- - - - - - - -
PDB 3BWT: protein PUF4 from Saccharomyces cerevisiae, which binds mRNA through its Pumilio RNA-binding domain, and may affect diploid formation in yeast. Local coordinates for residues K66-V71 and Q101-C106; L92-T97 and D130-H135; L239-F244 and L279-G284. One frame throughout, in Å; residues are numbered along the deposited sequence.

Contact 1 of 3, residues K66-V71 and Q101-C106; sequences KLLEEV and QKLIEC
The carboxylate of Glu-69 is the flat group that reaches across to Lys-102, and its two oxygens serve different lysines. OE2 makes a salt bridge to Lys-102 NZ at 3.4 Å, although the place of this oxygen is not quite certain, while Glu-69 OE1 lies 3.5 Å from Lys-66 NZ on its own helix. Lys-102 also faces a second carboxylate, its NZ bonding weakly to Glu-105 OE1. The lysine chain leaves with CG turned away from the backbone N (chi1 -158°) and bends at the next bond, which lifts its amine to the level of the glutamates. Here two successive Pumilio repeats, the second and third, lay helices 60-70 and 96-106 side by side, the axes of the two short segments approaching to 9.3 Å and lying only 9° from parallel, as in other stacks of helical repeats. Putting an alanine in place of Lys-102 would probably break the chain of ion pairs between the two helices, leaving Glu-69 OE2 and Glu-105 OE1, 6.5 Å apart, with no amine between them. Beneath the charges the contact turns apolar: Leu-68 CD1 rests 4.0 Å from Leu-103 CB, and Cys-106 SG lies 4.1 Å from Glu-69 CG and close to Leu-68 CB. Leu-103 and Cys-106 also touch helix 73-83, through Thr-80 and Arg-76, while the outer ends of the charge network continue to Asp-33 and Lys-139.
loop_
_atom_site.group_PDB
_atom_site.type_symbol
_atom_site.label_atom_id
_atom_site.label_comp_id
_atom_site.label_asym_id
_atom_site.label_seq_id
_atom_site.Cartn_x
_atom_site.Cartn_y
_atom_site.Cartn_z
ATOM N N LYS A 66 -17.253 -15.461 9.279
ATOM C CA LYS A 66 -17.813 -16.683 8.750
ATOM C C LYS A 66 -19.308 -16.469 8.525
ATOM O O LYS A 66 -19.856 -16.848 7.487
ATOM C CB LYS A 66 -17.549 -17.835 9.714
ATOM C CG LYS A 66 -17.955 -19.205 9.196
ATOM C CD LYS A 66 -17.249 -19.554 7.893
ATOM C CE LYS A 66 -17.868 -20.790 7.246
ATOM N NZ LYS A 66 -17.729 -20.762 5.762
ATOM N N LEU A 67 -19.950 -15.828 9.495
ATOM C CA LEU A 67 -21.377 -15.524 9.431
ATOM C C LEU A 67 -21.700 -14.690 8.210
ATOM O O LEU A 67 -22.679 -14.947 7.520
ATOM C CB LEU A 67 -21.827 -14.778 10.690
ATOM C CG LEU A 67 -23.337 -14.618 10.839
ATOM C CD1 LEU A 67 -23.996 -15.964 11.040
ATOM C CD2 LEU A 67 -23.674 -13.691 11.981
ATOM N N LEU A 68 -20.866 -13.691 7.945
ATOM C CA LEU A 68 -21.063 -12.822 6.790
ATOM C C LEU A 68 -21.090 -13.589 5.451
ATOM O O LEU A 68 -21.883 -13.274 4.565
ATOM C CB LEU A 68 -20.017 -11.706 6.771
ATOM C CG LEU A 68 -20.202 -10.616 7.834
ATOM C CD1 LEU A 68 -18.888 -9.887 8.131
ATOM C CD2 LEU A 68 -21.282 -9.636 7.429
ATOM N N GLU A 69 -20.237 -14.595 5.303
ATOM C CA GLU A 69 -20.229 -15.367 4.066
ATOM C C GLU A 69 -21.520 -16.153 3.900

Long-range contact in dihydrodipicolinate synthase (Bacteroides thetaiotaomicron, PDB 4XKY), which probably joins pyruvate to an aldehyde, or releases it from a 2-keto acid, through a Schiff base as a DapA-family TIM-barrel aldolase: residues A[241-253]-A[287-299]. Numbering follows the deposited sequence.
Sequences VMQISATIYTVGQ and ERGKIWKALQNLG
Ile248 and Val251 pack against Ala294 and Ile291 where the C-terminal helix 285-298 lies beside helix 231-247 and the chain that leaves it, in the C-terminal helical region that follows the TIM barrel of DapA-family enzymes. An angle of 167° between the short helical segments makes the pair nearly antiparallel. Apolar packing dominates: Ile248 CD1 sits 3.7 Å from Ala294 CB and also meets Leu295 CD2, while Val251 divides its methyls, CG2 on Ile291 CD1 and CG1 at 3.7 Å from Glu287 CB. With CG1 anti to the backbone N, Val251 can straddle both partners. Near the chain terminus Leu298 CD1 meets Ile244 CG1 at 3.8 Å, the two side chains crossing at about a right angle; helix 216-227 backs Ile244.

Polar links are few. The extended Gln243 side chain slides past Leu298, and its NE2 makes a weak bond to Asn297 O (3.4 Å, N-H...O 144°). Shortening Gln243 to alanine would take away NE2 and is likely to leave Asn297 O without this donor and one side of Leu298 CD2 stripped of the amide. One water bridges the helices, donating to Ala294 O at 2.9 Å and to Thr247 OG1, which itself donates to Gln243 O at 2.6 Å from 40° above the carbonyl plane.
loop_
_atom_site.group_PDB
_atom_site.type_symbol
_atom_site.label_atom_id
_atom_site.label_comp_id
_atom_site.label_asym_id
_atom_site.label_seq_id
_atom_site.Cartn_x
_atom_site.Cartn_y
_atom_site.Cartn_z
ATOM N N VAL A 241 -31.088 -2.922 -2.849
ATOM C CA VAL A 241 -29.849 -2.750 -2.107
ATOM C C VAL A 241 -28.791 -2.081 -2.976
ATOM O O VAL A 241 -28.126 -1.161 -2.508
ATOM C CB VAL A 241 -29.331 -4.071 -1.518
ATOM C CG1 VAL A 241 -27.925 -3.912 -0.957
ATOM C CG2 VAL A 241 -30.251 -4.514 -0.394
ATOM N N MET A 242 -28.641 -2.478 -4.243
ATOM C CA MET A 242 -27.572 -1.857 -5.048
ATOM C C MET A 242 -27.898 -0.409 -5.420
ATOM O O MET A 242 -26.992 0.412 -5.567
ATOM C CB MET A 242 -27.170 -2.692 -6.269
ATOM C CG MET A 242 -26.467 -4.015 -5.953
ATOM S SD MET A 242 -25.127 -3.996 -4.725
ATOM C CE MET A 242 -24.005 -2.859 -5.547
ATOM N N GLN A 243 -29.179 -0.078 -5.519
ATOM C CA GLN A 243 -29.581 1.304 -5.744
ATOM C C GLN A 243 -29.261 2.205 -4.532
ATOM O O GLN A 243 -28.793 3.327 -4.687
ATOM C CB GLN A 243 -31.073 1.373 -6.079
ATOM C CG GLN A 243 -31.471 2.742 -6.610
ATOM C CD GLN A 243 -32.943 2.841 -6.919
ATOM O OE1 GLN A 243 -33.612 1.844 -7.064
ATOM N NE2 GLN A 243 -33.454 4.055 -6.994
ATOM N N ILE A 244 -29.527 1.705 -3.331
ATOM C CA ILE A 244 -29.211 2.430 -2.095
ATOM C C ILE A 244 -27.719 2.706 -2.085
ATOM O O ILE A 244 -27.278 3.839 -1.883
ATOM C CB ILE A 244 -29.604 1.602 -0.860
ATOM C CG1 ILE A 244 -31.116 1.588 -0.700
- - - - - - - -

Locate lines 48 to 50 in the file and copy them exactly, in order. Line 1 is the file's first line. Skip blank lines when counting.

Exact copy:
_atom_site.type_symbol
_atom_site.label_atom_id
_atom_site.label_comp_id